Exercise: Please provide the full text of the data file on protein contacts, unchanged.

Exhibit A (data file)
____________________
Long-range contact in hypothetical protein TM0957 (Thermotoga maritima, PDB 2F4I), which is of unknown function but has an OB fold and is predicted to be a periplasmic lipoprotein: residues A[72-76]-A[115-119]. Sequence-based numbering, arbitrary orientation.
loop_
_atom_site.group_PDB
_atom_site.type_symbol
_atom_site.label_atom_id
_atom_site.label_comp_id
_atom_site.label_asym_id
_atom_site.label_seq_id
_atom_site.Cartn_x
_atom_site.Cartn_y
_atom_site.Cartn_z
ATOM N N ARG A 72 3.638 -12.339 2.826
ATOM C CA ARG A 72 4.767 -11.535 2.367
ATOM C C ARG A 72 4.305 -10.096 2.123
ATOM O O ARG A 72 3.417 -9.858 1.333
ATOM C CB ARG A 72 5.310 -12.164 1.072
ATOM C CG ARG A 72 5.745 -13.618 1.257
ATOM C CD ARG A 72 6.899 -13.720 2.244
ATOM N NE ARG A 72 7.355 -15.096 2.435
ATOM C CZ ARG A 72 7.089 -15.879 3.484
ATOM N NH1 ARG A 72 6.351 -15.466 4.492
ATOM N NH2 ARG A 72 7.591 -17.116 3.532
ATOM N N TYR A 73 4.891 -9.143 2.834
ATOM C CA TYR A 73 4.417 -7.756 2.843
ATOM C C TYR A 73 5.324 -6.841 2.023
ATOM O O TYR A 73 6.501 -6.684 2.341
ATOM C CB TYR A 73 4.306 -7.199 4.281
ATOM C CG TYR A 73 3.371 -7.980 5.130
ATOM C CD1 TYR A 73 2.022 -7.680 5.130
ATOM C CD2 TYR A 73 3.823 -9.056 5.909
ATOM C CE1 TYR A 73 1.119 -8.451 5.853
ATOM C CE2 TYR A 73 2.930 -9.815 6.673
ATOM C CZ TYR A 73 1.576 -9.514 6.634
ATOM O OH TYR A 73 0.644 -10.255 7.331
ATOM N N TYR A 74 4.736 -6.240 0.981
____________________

Long-range contact in hypothetical protein TM0957 (Thermotoga maritima, PDB 2F4I), which is of unknown function but has an OB fold and is predicted to be a periplasmic lipoprotein: residues A[72-76]-A[115-119]. Sequence-based numbering, arbitrary orientation.
loop_
_atom_site.group_PDB
_atom_site.type_symbol
_atom_site.label_atom_id
_atom_site.label_comp_id
_atom_site.label_asym_id
_atom_site.label_seq_id
_atom_site.Cartn_x
_atom_site.Cartn_y
_atom_site.Cartn_z
ATOM N N ARG A 72 3.638 -12.339 2.826
ATOM C CA ARG A 72 4.767 -11.535 2.367
ATOM C C ARG A 72 4.305 -10.096 2.123
ATOM O O ARG A 72 3.417 -9.858 1.333
ATOM C CB ARG A 72 5.310 -12.164 1.072
ATOM C CG ARG A 72 5.745 -13.618 1.257
ATOM C CD ARG A 72 6.899 -13.720 2.244
ATOM N NE ARG A 72 7.355 -15.096 2.435
ATOM C CZ ARG A 72 7.089 -15.879 3.484
ATOM N NH1 ARG A 72 6.351 -15.466 4.492
ATOM N NH2 ARG A 72 7.591 -17.116 3.532
ATOM N N TYR A 73 4.891 -9.143 2.834
ATOM C CA TYR A 73 4.417 -7.756 2.843
ATOM C C TYR A 73 5.324 -6.841 2.023
ATOM O O TYR A 73 6.501 -6.684 2.341
ATOM C CB TYR A 73 4.306 -7.199 4.281
ATOM C CG TYR A 73 3.371 -7.980 5.130
ATOM C CD1 TYR A 73 2.022 -7.680 5.130
ATOM C CD2 TYR A 73 3.823 -9.056 5.909
ATOM C CE1 TYR A 73 1.119 -8.451 5.853
ATOM C CE2 TYR A 73 2.930 -9.815 6.673
ATOM C CZ TYR A 73 1.576 -9.514 6.634
ATOM O OH TYR A 73 0.644 -10.255 7.331
ATOM N N TYR A 74 4.736 -6.240 0.981